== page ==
Sunday, December 30, 2012

Best of 2012: Hard rock and metal Top 10

Editor's Note: This is the second in a four-part series looking at my favorite albums of 2012. 

For hard rock and metal, 2012 certainly wasn’t the best year that I can remember. In all honesty, there were only a few albums that came across my desk that really excited me. The ones that were good were really good, but where I’m usually deciding which ones to toss out of my top 10, this year it was more a case of deciding which ones to put in …

No. 10

 SHADOWS FALL – FIRE FROM THE SKY: This is really the record that I wanted from Shadows Fall after their stellar 2002 release The Art of Balance, which had me proclaiming them the next big thing in metal. They disappointed me on that count with a string of mediocre records, but this one kind of gets the fire back. There’s a nice blend of heaviness and melody, and while some people were disappointed by the heavy dose of melodic singing, I think it offers a great contrast to Brian Fair’s hardcore bark. The album is filled with killer riffs and rocks from start to finish.

No. 9

LACUNA COIL – DARK ADRENALINE: Since the Italian goth rockers released personal fave Comalies in 2002, I’ve been a bit disappointed in the more commercial direction their records have taken. Dark Adrenaline brings back a little of the darkness that I loved about their early stuff. And Cristina Scabbia is still the best female voice in metal.

No. 8

LILLIAN AXE – XI: THE DAYS BEFORE TOMORROW: I don’t like this record quite as much as I did when it was released. It certainly didn’t have the staying power of comeback record Waters Rising, but I still think there are some really good songs here. It’s a continuation of the more progressive approach the band has taken since 1993’s Psychoschizophrenia. New singer Brian Jones takes some getting used to, as his style is a bit different from previous singers, but he does a good job.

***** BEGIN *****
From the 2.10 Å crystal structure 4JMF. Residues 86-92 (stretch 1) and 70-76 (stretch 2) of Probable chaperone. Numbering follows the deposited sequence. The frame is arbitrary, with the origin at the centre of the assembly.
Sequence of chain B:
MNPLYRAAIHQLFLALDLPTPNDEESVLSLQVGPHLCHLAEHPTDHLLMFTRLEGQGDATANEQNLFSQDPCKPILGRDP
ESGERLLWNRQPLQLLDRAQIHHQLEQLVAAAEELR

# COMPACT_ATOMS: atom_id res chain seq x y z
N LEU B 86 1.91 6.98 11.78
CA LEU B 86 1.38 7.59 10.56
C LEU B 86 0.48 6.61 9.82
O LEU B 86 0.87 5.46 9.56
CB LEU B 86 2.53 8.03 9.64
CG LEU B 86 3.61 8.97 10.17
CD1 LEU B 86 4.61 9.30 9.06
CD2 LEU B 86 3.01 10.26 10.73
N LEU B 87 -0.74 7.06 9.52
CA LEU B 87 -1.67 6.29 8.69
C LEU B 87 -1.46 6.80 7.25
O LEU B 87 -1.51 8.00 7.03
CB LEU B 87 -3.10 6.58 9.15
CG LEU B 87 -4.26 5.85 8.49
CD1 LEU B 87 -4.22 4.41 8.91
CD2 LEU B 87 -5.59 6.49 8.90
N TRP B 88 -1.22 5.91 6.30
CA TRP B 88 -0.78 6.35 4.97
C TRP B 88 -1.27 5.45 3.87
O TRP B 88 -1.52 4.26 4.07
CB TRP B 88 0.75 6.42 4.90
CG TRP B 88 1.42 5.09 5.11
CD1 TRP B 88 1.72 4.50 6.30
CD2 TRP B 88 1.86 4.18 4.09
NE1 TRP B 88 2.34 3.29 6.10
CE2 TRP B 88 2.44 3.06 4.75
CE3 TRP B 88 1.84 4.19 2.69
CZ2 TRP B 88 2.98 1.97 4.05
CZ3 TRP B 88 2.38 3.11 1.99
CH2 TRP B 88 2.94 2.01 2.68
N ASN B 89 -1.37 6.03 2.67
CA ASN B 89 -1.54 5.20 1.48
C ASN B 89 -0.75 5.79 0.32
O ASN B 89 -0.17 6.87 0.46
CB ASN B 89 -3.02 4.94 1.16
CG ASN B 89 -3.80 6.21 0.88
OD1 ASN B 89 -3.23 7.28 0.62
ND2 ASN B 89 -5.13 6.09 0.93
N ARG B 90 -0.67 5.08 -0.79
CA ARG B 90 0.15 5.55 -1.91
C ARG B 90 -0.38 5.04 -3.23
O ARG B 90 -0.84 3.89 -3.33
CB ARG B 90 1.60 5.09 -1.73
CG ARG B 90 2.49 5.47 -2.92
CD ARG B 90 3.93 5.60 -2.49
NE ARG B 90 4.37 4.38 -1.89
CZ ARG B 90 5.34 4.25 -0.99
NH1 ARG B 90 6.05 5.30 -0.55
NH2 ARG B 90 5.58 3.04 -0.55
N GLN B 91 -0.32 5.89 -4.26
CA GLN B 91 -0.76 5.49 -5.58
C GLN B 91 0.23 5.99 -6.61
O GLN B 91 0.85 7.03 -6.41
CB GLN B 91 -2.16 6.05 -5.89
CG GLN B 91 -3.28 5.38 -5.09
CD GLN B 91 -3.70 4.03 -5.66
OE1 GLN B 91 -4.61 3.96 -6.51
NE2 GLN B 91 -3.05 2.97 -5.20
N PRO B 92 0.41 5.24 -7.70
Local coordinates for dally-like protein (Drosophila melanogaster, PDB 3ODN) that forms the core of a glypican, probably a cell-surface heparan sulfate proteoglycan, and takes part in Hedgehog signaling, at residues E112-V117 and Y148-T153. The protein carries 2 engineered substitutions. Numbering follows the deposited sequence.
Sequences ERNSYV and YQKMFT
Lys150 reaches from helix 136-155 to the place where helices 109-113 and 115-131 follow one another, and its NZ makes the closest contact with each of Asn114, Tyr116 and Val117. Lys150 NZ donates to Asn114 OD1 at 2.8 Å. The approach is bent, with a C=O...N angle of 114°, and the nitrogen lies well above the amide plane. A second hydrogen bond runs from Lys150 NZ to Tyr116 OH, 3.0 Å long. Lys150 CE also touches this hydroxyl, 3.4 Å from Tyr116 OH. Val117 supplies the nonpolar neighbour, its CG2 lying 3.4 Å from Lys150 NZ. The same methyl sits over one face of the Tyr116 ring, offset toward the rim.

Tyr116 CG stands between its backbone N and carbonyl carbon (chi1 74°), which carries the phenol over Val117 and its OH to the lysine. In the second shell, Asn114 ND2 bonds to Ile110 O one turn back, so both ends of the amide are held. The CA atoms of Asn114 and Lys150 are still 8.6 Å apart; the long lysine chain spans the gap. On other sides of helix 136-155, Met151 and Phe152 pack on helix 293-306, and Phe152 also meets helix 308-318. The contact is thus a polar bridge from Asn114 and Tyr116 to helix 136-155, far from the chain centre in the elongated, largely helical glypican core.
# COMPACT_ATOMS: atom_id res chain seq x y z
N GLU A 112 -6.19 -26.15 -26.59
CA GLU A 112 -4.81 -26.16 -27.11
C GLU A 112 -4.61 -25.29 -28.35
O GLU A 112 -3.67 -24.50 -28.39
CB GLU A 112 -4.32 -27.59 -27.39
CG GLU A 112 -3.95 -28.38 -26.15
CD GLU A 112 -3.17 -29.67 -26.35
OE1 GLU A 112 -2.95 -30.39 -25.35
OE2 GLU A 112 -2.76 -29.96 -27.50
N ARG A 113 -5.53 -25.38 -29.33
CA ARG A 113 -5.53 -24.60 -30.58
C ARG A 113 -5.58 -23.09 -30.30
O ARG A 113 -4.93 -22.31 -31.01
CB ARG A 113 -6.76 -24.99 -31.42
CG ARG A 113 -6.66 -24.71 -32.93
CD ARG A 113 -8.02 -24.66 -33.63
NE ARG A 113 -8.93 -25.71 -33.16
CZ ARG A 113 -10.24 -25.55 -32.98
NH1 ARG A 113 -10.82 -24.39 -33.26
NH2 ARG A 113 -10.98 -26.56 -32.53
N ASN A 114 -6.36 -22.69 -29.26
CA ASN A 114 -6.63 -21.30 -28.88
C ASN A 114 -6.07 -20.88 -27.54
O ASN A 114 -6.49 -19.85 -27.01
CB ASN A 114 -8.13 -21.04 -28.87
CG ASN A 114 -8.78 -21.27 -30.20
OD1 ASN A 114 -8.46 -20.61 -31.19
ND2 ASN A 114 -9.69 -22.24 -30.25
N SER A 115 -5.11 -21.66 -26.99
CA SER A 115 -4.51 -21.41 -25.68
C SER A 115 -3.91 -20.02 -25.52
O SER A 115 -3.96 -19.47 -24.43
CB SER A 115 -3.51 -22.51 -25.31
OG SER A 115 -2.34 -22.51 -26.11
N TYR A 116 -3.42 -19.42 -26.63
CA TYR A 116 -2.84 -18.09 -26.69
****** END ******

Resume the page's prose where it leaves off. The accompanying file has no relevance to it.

No. 7

TENACIOUS D – RIZE OF THE FENIX: This was certainly my favorite comedy album of the year, though I was reluctant to put it on this list. But what the hell? It is one of my favorite records of the year, and it is hard rock, so there you have it. This is The D in fine form, back after a little lull, and rocking again.

No. 6

DOWN – IV, PART 1: THE PURPLE EP: I was less impressed with the first installment of Down IV than I hoped I would be, but a mediocre Down song is still better than most of what’s out there. With the exception of “Witchtripper,” which immediately got my head banging, it took a little while for the songs here to grow on me. It’s a good start, and I’m waiting eagerly to hear the rest of the record, along with Phil Anselmo’s solo album, next year.

No. 5

TEXAS HIPPIE COALITION – PEACEMAKER: I’ve always liked THC, but they haven’t put it together before the way they do on this album. All of the various influences they bring to the table have their moment on this record, and there are some great nasty grooves and big hooks.

No. 4

VAN HALEN – DIFFERENT KIND OF TRUTH: David Lee Roth is back, and so is the fun. Many people cried about the band pulling out old songs and redoing them for this album, but who cares? It’s a great record, and it rocks like Van Halen hasn’t rocked since the early 1980s. Isn’t that more important than whether or not they wrote the songs last year?

No. 3

SLASH – APOCALYPTIC LOVE: Hands down the best thing to come out of any element of the Guns n’ Roses camp since the band split up. I wasn’t sold on Myles Kennedy’s vocals for the style after his first collaboration with Slash, but I am now. This is an album full of great hard rock songs, including some that will bring the original G n’ R lineup to mind.

No. 2

NIGHTWISH – IMAGINAERUM: I’ve never been a big Nightwish fan, but this record, released in 2011 overseas and in January in the U.S., grabbed my attention right away with first single “Storytime,” which ranks among my favorite songs of the year. It’s one of those numbers that, at least lyrically, I really wish I’d written. “Ghost River” and “I Want My Tears Back” are not far behind. (Now former) Singer Annette Olzon took the vocals out of her predecessor’s soprano mode and made the songs connect with me a little more.

 No. 1

I thought Testament had hit its stride again with reunion album The Formation of Damnation, but I had no idea how good the band could be again. Dark Roots of Earth brings together a lot of the elements of the band’s sound over the years, delivering aggressive thrash, some bashing blast beats thanks to drummer Gene Hoglan and plenty of tasty melodics. The only weak point is the ballad (which, strangely, is usually a strong point for Testament). This album ranks with any from their catalog.

Up Next: Honorable mentions and a look ahead in Southern rock and country.

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